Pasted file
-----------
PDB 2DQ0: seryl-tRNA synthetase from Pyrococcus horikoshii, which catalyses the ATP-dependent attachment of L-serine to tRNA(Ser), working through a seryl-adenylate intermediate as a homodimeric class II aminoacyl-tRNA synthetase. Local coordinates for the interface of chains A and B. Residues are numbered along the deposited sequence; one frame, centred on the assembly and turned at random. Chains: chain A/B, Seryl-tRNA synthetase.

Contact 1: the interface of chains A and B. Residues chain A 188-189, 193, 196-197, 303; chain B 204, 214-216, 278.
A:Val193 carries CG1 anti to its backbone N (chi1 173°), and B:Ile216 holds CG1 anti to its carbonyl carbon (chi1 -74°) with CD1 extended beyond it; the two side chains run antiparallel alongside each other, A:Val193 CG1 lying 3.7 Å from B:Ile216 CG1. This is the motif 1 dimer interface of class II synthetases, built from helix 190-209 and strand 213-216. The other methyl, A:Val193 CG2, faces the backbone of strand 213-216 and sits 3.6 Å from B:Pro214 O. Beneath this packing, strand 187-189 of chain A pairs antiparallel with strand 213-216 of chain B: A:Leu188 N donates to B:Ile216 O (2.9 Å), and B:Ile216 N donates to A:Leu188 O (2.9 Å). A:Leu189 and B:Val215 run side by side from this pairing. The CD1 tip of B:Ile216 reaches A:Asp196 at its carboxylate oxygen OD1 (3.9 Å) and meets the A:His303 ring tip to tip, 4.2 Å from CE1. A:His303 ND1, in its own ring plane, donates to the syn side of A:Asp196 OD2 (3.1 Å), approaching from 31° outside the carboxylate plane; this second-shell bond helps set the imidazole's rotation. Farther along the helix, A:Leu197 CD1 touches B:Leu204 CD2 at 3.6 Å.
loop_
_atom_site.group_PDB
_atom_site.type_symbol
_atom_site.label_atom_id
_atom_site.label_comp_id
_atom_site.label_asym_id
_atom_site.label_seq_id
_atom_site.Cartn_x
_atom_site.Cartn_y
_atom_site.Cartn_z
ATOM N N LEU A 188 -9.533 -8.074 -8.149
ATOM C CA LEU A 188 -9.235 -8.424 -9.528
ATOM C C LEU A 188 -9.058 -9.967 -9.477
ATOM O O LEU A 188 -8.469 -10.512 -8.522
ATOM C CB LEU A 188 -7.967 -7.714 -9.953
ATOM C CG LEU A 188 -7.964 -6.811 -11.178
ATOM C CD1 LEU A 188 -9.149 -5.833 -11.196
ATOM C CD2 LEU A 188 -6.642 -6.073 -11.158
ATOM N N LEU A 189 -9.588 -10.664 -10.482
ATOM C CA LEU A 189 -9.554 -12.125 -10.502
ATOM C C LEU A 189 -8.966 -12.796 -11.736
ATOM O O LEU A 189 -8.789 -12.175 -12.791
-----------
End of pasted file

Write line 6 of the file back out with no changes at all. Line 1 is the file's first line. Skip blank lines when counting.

_atom_site.type_symbol